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Act, don't plan, when it comes to the future

Career micro-planning might be holding you back.

Charles F. Kiefer co-founded Innovation Solutions in 1976, a management consulting company that became a forerunner of organizational learning philosophies in business.

Now Kiefer -- along with co-writers Leonard A. Schlesinger and Paul Brown -- has developed a new strategy. But this one isn't for the C-suite. Their new book, "Just Start: Take Action, Embrace Uncertainty, Create the Future," is a message for anyone attempting a career in a field they're passionate about.

The inspiration came in 2010, when Kiefer read Sara D. Sarasvathy's "Effectuation: Elements of Entrepreneurial Expertise."

"I was 50 pages in, and it was really the most dense, unreadable book I think I've read in my professional career -- and this is coming from someone with a degree in theoretical physics from MIT!" explains Kiefer. "But at some point the bell went off in my head and I said, 'This is really the best, most insightful explanation of who an entrepreneur is that I've ever read.'"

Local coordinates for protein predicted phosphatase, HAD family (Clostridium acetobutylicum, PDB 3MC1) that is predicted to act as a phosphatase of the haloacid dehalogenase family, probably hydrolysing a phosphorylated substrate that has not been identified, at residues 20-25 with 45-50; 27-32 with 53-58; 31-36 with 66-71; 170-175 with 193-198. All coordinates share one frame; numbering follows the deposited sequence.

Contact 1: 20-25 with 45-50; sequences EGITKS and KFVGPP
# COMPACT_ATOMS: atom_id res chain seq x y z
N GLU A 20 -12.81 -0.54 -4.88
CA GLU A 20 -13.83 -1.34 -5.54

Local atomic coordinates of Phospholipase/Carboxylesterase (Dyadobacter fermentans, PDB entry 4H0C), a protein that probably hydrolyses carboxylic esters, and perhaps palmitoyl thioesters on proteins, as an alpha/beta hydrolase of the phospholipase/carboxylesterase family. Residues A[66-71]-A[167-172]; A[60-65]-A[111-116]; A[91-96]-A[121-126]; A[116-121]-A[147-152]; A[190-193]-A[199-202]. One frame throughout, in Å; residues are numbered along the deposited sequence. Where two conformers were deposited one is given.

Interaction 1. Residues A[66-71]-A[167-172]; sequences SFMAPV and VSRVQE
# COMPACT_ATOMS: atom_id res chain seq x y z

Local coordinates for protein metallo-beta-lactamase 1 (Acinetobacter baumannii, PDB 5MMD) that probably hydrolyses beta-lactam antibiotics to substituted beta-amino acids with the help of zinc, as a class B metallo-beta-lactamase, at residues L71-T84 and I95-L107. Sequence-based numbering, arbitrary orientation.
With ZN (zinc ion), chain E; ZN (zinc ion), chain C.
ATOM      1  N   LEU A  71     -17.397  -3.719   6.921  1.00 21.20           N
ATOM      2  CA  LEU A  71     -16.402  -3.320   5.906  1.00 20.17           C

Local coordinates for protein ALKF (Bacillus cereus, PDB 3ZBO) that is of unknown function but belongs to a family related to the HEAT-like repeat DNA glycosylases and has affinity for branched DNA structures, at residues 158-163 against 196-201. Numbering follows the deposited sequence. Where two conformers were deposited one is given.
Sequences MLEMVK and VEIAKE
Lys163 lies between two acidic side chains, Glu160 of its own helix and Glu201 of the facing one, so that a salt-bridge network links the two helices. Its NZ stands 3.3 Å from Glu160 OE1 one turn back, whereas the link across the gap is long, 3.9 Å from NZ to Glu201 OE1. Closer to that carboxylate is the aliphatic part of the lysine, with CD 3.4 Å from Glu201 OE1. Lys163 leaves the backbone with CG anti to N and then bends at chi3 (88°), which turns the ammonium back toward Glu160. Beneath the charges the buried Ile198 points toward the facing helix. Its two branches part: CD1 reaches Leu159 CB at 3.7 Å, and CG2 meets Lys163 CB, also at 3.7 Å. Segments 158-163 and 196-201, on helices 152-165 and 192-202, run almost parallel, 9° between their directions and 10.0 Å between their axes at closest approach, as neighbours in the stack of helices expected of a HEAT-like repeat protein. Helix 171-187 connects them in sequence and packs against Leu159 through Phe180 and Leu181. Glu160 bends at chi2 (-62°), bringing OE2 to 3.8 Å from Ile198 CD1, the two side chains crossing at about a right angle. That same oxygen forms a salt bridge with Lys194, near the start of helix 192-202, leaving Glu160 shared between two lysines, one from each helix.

Soon Kiefer and Schlesinger (the president of Babson College) were teaching their take on Saravathy's concepts to groups of students and professionals. They preached a rejection of career micro-planning in favor of an active, inquisitive journey.

"This kind of thinking is not just used by entrepreneurs. We've had evidence of it in all of the arts. We've had military officers say it parallels the thinking they use in combat. Any time you're faced with uncertain situations, this thinking makes sense,'" says Kiefer. "Unless you have a very standard kind of job path -- and there are less and less of those out there -- you need to act your way into the future. Not plan your way."